Biomarkers—A general review

Jeffrey Aronson, Robin Ferner

Research output: Contribution to journalReview articlepeer-review

21 Citations (Scopus)


A biomarker is a biological observation that substitutes for and ideally predicts a clinically relevant endpoint or intermediate outcome that is more difficult to observe. The use of clinical biomarkers is easier and less expensive than direct measurement of the final clinical endpoint, and biomarkers are usually measured over a shorter time span. They can be used in disease screening, diagnosis, characterization, and monitoring; as prognostic indicators; for developing individualized therapeutic interventions; for predicting and treating adverse drug reactions; for identifying cell types; and for pharmacodynamic and dose-response studies. To understand the value of a biomarker, it is necessary to know the pathophysiological relationship between the biomarker and the relevant clinical endpoint. Good biomarkers should be measurable with little or no variability, should have a sizeable signal to noise ratio, and should change promptly and reliably in response to changes in the condition or its therapy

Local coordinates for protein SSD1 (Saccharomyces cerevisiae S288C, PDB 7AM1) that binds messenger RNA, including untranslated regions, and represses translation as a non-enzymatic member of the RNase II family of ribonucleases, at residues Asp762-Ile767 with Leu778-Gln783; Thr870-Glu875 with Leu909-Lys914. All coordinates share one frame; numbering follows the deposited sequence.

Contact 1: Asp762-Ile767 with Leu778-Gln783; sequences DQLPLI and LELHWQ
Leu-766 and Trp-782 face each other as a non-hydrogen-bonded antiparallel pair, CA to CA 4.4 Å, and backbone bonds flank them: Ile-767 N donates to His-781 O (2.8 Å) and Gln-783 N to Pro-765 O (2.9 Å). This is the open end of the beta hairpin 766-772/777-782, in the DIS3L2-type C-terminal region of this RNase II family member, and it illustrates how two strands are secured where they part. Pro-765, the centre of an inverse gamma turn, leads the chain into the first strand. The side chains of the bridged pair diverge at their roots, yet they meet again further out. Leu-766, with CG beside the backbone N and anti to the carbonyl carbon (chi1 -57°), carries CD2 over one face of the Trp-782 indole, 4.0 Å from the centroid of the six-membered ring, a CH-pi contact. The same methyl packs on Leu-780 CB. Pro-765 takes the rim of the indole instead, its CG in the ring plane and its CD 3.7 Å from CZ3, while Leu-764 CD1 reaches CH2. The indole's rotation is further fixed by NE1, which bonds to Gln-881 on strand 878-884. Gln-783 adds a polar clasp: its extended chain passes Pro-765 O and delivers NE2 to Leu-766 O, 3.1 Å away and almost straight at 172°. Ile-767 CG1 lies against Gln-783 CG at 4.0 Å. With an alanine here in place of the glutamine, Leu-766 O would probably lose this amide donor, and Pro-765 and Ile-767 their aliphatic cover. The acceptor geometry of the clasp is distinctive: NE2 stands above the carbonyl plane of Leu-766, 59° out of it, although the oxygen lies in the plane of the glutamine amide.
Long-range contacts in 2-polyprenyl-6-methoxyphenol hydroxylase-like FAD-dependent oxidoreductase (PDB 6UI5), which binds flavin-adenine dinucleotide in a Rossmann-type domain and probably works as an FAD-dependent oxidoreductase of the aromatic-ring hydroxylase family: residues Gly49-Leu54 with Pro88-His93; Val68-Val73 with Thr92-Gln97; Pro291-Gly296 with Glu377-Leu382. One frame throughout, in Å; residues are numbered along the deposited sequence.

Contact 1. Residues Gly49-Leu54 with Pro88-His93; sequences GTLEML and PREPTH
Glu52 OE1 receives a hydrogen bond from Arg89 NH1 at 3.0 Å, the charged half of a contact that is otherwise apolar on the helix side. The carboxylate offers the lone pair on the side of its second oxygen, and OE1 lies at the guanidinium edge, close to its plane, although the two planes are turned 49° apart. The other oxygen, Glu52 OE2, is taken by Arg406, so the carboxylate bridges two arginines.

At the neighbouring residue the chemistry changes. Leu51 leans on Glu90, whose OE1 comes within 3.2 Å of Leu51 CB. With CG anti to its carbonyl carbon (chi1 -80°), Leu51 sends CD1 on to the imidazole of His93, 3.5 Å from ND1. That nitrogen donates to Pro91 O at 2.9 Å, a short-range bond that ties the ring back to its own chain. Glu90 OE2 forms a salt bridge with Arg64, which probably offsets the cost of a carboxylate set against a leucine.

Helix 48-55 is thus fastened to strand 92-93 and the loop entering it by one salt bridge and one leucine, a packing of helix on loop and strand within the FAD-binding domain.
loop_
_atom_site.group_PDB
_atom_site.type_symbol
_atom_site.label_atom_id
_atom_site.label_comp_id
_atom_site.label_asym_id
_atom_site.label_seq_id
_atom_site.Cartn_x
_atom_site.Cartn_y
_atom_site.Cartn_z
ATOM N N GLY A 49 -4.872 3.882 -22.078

Original languageEnglish
Pages (from-to)9.23.1-9.23.17
Number of pages9
JournalCurrent Protocols in Pharmacology
Early online date17 Mar 2017
Publication statusE-pub ahead of print - 17 Mar 2017


  • monitoring drug therapy
  • surrogate markers
  • adverse drug reactions
  • biomarkers
  • drug discovery
  • drug development
  • diagnosis
  • surrogate endpoints
  • screening


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